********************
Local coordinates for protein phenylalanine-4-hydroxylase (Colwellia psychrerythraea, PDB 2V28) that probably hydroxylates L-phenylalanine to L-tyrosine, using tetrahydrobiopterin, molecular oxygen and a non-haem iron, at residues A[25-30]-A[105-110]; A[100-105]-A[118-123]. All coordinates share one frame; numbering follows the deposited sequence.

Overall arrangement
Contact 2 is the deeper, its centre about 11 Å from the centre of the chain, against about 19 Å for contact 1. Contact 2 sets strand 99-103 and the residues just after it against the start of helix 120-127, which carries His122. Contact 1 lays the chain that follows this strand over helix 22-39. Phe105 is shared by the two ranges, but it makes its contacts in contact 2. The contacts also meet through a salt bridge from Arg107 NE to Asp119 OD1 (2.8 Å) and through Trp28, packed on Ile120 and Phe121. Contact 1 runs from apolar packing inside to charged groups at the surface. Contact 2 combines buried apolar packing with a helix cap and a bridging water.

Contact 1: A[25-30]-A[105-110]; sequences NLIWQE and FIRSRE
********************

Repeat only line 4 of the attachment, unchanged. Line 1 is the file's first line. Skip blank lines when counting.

Contact 1: A[25-30]-A[105-110]; sequences NLIWQE and FIRSRE